VANCOUVER -- Four steel fabricators hoping to
land a $300 million bridge contract met Monday with two Washington
congressmen who could influence the selection.
U.S. Rep. Norm Dicks, with U.S. Rep. Brian Baird serving
as tour guide, visited three of the four companies' work sites on
the Columbia River in Vancouver during a busy, one-day visit.
Afterward, Baird, who has been working with Sen. Patty
Murray, D-Wash., in assisting the four companies, declined to speculate
on their prospects in securing a contract that would add a minimum
of 300 family-wage jobs for at least four years.
Thompson Metal Fab, Universal Structural, Oregon Iron
Works and Fought & Co. teamed up -- forming a company called
Bay Bridge Fabricators -- for a bid to manufacture the steel deck
that will be used on the San Francisco-Oakland Bay Bridge.
The entire $2.9 billion project to replace a 2.2-mile
span on the east end of the bridge is expected to be completed in
2009; construction started in 2001.
On May 4, the companies will meet with California
Department of Transportation officials to present their collective
capabilities, said John B. Rudi, president of Thompson Metal Fab.
A May 26 deadline for bid submissions is subject to change.
Three of the Bay Bridge Fabricators have factory space
in Vancouver's Columbia Business Center, once the site of the World
War II-era Kaiser Shipyards. But if the contract is awarded, the
Fabricators would lease an additional 25 acres from the Port of
Vancouver and invest $30 million in site improvements.
Dicks toured Oregon Iron Works' plant in the business
center, inspecting a torpedo-recovery boat being built for the U.S.
Navy. Dicks serves on the Defense Subcommittee of the House Committee
"They do good work here," said Dicks, who
has spent time aboard a different Oregon Iron Works boat, a craft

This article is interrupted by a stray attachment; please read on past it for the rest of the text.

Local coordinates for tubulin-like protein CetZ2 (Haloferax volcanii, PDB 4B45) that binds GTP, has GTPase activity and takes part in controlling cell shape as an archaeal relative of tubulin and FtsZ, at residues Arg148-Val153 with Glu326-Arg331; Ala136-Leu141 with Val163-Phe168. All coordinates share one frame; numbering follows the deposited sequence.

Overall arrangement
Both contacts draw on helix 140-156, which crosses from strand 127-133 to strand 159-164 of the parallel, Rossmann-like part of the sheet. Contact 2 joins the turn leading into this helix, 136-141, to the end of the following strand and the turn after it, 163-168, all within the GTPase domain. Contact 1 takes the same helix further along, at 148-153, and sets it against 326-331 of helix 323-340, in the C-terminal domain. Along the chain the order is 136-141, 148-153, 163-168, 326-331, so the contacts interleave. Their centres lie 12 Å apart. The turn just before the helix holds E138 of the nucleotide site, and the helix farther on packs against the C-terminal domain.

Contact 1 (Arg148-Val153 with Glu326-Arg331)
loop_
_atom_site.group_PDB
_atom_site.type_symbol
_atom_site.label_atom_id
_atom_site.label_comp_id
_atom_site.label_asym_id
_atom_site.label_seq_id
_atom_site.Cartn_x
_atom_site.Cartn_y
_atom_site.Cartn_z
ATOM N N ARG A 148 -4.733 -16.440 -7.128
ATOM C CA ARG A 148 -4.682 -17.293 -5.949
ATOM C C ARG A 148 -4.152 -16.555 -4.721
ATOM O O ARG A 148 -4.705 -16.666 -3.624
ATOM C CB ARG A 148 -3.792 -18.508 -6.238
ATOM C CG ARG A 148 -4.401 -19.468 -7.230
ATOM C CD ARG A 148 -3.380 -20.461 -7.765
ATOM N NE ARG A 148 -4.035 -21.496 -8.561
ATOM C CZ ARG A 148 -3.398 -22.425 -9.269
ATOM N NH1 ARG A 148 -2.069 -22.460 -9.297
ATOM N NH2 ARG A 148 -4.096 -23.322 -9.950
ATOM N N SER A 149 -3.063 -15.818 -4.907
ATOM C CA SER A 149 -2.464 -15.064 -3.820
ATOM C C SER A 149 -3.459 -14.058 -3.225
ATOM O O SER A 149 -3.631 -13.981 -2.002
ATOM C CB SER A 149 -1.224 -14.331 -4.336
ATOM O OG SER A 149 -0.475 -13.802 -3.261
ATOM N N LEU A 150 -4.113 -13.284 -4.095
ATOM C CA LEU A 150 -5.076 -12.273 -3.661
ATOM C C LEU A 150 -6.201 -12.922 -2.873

that is cloaked in homeland security secrecy and that company officials
declined to describe.
At Thompson, Rudi joined Dave Williams, vice president
and general manager of Universal, to describe the Bay Bridge details.
"It was originally designed to be an Asian product,"
Williams said. The California Department of Transportation "didn't
think anybody in the United States was big enough to do a bridge
of this size. We've been trying to prove them wrong."
The Fabricators' hopes rest on a requirement that
contractors "buy American" for federally funded projects
such as the Bay Bridge. That requirement generally allows domestic
bids to be as much as 25 percent more than those of foreign competitors.
Earlier this year, Baird, a Democrat, tried -- but
failed -- to increase the threshold to 30 percent.
Rudi said the average hourly pay for a steelworker
on the Fabricators' Bay Bridge project would be $27 an hour. A laborer
in China doing similar work would be paid the equivalent of $2 an
hour, he told Dicks. The disparity makes it hard to meet even the
25 percent provision, he said.
Baird said Asian competitors follow less stringent
environmental and safety standards than the Fabricators do.
Dicks had a busy day in Vancouver. Between being shuttled
from one Vancouver company to another, he paused midmorning for
a conference call. Dicks and Rep. John Spratt, D-S.C., hosted a
conference call to respond to Vice President Dick Cheney's speech
in Missouri attacking Sen. John Kerry's national security record.
Dicks also took a lunchtime break to visit with Baird's
supporters at a Marshall House reception on Officers Row. Later,
he dropped by the Veterans Affairs hospital in Vancouver, and he
visited the Red Cross Building under renovation in the Vancouver
National Historic Reserve.
His day began at nLight Photonics, a laser diode manufacturing
and research company on the northern edge of Vancouver. The company
has secured contracts in the past year with various military contractors.
Scott Keeney, nLight president and chief executive
officer, was familiar with Dicks, having grown up in the Seattle
"His seniority matters a lot back in Washington,
D.C., and for the work we're doing in defense," Keeney said
of Dicks, the ranking Democrat on the Interior Subcommittee on Appropriations.
"He goes back to the days of (former Sen. Warren
G. 'Maggie') Magnuson and (former Sen. Henry M.) 'Scoop' Jackson,"
both renowned for reaping federal dollars for Washington state projects,
Keeney said, "and he continues that tradition."